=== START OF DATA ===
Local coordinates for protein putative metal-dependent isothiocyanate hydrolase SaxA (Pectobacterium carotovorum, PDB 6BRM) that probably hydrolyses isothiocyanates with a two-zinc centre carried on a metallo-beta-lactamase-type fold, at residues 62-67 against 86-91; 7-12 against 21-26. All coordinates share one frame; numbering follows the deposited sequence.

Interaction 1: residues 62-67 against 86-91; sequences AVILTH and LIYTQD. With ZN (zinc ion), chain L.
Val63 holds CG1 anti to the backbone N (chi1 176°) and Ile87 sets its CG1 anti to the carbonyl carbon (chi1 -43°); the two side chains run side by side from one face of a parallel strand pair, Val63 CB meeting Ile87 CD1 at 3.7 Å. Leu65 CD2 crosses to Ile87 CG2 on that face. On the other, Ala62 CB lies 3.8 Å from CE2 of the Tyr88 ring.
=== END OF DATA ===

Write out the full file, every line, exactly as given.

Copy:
Local coordinates for protein putative metal-dependent isothiocyanate hydrolase SaxA (Pectobacterium carotovorum, PDB 6BRM) that probably hydrolyses isothiocyanates with a two-zinc centre carried on a metallo-beta-lactamase-type fold, at residues 62-67 against 86-91; 7-12 against 21-26. All coordinates share one frame; numbering follows the deposited sequence.

Interaction 1: residues 62-67 against 86-91; sequences AVILTH and LIYTQD. With ZN (zinc ion), chain L.
Val63 holds CG1 anti to the backbone N (chi1 176°) and Ile87 sets its CG1 anti to the carbonyl carbon (chi1 -43°); the two side chains run side by side from one face of a parallel strand pair, Val63 CB meeting Ile87 CD1 at 3.7 Å. Leu65 CD2 crosses to Ile87 CG2 on that face. On the other, Ala62 CB lies 3.8 Å from CE2 of the Tyr88 ring.